Solution I: 1 equivalent of N-stearoyl anthranilic acid with 1 equivalent CH3 ONa in methanol;
Solution II: 1 equivalent of Cr(NO3)3.9H2 O with 2 equivalents of CH3 ON a in methanol. Solution I is added to solution II. During the reaction a precipitate of CrAN(OH)2 occurs. The reaction can also be performed while introducing, slowly and drop-wise, the solutions I and II simultaneously into the reaction vessel. Also in this case a precipitate of CrAN(OH)2 is produced. Cr(AN)2 OH can be produced as follows:
Solution III: 2 equivalents of N-stearoyl anthranilic acid with two equivalents of CH3 ONa in CH3 OH;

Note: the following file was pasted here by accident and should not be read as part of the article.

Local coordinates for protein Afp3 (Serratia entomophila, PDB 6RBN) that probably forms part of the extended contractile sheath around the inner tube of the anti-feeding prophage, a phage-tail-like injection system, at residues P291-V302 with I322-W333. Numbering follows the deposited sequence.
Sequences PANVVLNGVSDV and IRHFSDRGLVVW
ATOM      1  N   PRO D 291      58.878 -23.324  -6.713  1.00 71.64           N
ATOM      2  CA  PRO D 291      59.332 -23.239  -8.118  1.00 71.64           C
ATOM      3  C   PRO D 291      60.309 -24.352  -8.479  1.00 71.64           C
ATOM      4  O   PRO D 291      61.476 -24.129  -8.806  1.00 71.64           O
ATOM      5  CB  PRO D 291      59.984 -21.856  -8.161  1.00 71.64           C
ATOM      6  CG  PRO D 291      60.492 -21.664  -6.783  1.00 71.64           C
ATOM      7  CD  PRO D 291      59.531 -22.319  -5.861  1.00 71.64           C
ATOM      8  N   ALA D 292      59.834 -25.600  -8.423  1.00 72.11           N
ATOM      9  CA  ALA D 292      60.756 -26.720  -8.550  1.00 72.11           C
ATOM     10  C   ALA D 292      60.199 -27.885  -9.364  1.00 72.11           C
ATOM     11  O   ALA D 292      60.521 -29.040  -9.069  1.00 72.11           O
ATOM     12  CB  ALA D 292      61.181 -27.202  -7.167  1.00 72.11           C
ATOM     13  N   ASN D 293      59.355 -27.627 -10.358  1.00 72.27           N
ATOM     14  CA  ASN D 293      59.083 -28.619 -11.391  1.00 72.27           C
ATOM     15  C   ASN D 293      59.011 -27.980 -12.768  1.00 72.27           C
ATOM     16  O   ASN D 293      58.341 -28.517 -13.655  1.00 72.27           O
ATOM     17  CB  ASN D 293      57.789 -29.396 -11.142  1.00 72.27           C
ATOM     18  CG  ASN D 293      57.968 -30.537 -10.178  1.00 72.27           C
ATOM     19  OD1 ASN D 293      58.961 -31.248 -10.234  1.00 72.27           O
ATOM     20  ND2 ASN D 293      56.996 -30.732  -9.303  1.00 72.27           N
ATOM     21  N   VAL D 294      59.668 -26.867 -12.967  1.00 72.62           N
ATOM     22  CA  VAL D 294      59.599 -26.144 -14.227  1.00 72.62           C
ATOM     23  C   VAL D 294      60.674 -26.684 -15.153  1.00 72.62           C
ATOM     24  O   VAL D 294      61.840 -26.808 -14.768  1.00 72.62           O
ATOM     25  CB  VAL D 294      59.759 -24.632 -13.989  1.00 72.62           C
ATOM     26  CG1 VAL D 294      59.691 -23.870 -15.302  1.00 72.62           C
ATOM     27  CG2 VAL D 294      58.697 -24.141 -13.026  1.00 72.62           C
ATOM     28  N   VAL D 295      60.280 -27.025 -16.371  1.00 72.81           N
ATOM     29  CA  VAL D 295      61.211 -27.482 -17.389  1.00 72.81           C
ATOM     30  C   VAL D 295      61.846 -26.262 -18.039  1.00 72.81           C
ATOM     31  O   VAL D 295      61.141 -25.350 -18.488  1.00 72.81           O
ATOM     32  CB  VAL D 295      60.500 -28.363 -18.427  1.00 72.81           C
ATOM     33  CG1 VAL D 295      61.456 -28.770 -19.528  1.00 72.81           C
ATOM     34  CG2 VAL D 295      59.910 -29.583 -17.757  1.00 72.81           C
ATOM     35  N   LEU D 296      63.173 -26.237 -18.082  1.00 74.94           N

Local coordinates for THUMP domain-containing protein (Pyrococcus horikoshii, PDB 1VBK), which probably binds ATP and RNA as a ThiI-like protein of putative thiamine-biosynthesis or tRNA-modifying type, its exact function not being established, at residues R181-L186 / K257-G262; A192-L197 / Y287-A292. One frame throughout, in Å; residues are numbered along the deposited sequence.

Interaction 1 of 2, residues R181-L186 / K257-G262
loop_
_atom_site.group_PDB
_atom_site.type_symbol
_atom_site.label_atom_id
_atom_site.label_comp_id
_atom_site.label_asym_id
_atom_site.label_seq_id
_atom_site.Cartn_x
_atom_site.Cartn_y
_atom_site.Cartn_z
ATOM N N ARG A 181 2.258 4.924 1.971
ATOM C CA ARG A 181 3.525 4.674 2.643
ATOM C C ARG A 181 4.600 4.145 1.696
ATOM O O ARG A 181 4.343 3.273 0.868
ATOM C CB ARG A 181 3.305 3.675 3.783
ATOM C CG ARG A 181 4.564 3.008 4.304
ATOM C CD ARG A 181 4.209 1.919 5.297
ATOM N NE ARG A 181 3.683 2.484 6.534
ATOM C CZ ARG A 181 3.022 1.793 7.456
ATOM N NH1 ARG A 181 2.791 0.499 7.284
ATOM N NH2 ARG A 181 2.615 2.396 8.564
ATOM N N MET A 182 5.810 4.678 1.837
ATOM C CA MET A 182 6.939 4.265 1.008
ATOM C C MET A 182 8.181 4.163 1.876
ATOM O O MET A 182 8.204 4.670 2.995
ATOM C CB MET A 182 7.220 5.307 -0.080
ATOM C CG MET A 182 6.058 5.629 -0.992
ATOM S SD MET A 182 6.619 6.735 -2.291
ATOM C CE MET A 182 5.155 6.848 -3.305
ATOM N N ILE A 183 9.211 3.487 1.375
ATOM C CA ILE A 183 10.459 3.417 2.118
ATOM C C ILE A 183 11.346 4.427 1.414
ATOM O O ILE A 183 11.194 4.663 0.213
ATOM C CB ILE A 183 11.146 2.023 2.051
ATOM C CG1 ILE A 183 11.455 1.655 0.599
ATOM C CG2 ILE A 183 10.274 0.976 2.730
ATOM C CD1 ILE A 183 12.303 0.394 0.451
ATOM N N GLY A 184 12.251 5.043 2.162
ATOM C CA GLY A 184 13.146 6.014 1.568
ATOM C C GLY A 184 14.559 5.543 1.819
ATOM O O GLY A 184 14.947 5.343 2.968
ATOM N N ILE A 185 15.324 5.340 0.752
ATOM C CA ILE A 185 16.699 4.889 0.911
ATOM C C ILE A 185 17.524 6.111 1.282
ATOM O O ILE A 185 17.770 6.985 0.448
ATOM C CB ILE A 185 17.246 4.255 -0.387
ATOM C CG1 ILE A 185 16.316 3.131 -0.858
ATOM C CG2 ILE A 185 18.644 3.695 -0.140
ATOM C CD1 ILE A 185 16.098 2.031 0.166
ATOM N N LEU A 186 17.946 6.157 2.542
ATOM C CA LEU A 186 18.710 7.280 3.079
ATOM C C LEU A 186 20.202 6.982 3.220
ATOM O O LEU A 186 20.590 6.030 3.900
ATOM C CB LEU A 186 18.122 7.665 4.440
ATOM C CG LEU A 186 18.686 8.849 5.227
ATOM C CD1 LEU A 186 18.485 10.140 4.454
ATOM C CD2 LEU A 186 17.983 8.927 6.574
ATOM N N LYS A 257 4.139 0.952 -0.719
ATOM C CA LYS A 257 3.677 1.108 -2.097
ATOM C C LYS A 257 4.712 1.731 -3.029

Solution IV: 1 equivalent of Cr(NO3)3.9H2 O with 1 equivalent of CH3 ONa in CH3 OH. Solution IV is slowly added dropwise to solution III. A precipitate of Cr(AN)2 OH is produced.
The structure formulae given should not be regarded as a limitation. It is known that such and similar compounds form associates with a different number of monomers, including, possibly, also water can be stored. It is also possible that these compounds are present in the dispersions in a form which does not accuratley correspond with one of the above-mentioned stoichiometrical formulas. Therefore the formulas must only be regarded as approximate rations.
Among the advantages of the method according to the invention are a greater reproduceability of the chromium anthranilate thus produced and, consequently, a greater reproduceability in the production of dispersions for electrophotographic uses.
The invention will be further explained with reference to the following embodiments.